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Indian Child Life

Charles Alexander Eastman

Book Overview: 

The author was raised as an American Indian and describes what it was like to be an Indian boy (the first 7 chapters) and an Indian Girl (the last 7 chapters). This is very different from the slanted way the white man tried to picture them as 'savages' and 'brutes.'

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Book Excerpt: 
. . .g leisurely among them, axe in hand, and striking a single quick blow, to see if the sap would appear. Trees, like people, have their individual characters; some were ready to yield up their life-blood, while others were more reluctant. Now one of the birchen basins was set under each tree, and a hardwood chip driven deep into the cut which the axe had made. From the corners of this chip—at first drop by drop, then, more freely—the sap trickled into the little dishes.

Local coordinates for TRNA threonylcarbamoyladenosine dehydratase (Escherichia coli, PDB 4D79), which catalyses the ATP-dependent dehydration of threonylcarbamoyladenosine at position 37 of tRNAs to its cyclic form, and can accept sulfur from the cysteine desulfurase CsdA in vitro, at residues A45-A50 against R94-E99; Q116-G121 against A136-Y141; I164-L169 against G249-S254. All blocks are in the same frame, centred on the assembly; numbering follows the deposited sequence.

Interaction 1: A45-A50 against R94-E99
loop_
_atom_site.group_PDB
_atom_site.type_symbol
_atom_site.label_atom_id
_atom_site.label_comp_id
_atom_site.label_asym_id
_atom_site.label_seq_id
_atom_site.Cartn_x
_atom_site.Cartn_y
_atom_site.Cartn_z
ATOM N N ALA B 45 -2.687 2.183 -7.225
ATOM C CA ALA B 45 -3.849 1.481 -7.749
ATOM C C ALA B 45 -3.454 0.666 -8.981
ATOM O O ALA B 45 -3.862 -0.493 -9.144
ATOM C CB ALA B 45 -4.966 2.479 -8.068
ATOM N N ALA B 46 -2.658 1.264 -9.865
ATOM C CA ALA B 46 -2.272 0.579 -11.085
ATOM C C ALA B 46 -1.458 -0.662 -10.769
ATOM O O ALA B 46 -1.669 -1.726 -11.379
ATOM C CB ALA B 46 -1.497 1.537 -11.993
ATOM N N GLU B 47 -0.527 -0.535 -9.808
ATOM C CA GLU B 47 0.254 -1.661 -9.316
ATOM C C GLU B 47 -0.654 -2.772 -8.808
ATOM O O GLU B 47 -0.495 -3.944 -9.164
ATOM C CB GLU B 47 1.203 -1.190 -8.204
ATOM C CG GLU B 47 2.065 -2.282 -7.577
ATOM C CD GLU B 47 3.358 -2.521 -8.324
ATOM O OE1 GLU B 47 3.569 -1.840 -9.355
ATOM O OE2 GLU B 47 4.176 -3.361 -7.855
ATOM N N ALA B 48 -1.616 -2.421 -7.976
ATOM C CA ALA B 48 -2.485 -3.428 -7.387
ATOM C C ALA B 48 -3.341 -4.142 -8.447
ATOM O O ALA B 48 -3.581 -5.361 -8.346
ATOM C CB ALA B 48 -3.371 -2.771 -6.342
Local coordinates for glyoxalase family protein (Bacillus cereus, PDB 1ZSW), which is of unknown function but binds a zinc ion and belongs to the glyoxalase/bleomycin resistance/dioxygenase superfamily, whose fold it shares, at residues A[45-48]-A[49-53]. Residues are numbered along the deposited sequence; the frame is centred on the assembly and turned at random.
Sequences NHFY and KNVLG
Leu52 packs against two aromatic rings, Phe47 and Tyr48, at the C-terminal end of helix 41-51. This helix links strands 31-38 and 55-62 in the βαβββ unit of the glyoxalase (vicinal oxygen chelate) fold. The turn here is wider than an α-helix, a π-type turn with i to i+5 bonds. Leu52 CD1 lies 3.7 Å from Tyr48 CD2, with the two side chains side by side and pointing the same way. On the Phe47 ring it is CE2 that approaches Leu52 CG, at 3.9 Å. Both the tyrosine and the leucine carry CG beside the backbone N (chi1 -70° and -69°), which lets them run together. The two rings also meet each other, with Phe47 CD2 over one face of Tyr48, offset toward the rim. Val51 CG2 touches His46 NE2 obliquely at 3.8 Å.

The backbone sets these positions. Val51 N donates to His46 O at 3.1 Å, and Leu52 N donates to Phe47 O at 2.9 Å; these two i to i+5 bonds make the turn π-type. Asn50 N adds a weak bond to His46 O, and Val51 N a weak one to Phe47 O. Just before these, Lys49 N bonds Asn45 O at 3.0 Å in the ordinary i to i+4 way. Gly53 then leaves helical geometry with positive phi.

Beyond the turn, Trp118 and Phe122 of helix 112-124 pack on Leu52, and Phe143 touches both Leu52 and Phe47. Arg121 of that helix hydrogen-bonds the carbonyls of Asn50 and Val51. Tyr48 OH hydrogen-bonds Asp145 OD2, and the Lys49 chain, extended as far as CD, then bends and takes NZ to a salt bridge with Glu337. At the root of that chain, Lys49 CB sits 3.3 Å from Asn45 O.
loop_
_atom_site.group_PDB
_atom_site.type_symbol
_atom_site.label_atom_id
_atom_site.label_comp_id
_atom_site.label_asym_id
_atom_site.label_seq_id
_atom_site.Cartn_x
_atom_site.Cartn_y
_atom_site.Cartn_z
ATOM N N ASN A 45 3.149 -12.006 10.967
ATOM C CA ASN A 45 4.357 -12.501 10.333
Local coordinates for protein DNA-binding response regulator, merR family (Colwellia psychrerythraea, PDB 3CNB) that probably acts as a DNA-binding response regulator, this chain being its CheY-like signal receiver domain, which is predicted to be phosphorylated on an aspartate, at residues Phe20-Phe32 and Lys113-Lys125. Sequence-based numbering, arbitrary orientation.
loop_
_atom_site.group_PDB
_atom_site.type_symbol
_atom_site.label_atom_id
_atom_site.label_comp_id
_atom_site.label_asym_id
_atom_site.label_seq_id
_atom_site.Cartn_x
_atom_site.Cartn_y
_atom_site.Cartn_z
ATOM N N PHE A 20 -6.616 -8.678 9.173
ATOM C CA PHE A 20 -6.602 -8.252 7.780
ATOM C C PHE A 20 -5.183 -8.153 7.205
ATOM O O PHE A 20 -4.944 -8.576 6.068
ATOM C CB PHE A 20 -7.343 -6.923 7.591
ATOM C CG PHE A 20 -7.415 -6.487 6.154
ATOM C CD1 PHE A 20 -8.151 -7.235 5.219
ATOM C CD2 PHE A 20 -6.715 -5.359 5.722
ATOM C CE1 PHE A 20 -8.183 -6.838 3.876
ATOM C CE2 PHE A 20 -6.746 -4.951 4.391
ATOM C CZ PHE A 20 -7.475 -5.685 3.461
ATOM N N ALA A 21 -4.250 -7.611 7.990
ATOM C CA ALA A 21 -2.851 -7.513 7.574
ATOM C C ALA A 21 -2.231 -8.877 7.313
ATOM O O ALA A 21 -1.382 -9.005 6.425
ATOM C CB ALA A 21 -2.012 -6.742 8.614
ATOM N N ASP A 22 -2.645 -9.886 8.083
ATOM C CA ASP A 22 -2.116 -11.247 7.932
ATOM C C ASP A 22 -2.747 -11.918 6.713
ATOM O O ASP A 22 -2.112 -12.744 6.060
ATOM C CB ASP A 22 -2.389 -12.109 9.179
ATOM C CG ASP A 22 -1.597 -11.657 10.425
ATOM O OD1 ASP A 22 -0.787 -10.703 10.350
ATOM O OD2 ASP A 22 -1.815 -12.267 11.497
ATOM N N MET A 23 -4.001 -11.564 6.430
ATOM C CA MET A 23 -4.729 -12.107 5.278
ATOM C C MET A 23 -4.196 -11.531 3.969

It is usual to make sugar from maples, but several other trees were also tapped by the Indians. From the birch and ash was made a dark-colored sugar, with a somewhat bitter taste, which was used for medicinal purposes. The box-elder yielded a beautiful white sugar, whose only fault was that there was never enough of it!

A long fire was now made in the sugar house, and a row of brass kettles suspended over the blaze. The sap was collected by the women in tin or birchen buckets and poured. . . Read More

Community Reviews

I find Charles Eastman's books fascinating - I just love the insight they give us into traditional Indian culture.